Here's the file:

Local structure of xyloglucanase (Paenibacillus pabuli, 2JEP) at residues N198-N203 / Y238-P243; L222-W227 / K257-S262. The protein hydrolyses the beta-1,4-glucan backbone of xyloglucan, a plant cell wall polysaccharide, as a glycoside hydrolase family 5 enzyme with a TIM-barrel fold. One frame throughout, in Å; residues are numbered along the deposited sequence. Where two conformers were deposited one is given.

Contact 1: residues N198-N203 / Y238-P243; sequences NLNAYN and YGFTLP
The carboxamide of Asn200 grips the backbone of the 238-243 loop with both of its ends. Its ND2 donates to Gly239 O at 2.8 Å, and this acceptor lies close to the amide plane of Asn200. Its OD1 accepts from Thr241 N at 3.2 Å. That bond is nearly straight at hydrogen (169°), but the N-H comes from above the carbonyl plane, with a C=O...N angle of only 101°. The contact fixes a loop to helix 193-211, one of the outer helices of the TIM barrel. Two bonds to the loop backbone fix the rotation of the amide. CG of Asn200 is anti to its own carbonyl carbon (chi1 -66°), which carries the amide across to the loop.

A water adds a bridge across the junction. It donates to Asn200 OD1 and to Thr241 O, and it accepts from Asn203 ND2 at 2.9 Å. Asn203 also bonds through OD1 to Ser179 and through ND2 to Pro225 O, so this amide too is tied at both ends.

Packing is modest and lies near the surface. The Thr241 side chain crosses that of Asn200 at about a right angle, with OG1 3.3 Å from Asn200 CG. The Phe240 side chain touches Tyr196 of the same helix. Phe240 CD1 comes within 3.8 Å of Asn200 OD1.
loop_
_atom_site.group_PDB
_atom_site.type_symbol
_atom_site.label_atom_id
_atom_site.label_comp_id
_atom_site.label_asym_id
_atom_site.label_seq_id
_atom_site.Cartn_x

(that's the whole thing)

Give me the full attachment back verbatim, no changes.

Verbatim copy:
Local structure of xyloglucanase (Paenibacillus pabuli, 2JEP) at residues N198-N203 / Y238-P243; L222-W227 / K257-S262. The protein hydrolyses the beta-1,4-glucan backbone of xyloglucan, a plant cell wall polysaccharide, as a glycoside hydrolase family 5 enzyme with a TIM-barrel fold. One frame throughout, in Å; residues are numbered along the deposited sequence. Where two conformers were deposited one is given.

Contact 1: residues N198-N203 / Y238-P243; sequences NLNAYN and YGFTLP
The carboxamide of Asn200 grips the backbone of the 238-243 loop with both of its ends. Its ND2 donates to Gly239 O at 2.8 Å, and this acceptor lies close to the amide plane of Asn200. Its OD1 accepts from Thr241 N at 3.2 Å. That bond is nearly straight at hydrogen (169°), but the N-H comes from above the carbonyl plane, with a C=O...N angle of only 101°. The contact fixes a loop to helix 193-211, one of the outer helices of the TIM barrel. Two bonds to the loop backbone fix the rotation of the amide. CG of Asn200 is anti to its own carbonyl carbon (chi1 -66°), which carries the amide across to the loop.

A water adds a bridge across the junction. It donates to Asn200 OD1 and to Thr241 O, and it accepts from Asn203 ND2 at 2.9 Å. Asn203 also bonds through OD1 to Ser179 and through ND2 to Pro225 O, so this amide too is tied at both ends.

Packing is modest and lies near the surface. The Thr241 side chain crosses that of Asn200 at about a right angle, with OG1 3.3 Å from Asn200 CG. The Phe240 side chain touches Tyr196 of the same helix. Phe240 CD1 comes within 3.8 Å of Asn200 OD1.
loop_
_atom_site.group_PDB
_atom_site.type_symbol
_atom_site.label_atom_id
_atom_site.label_comp_id
_atom_site.label_asym_id
_atom_site.label_seq_id
_atom_site.Cartn_x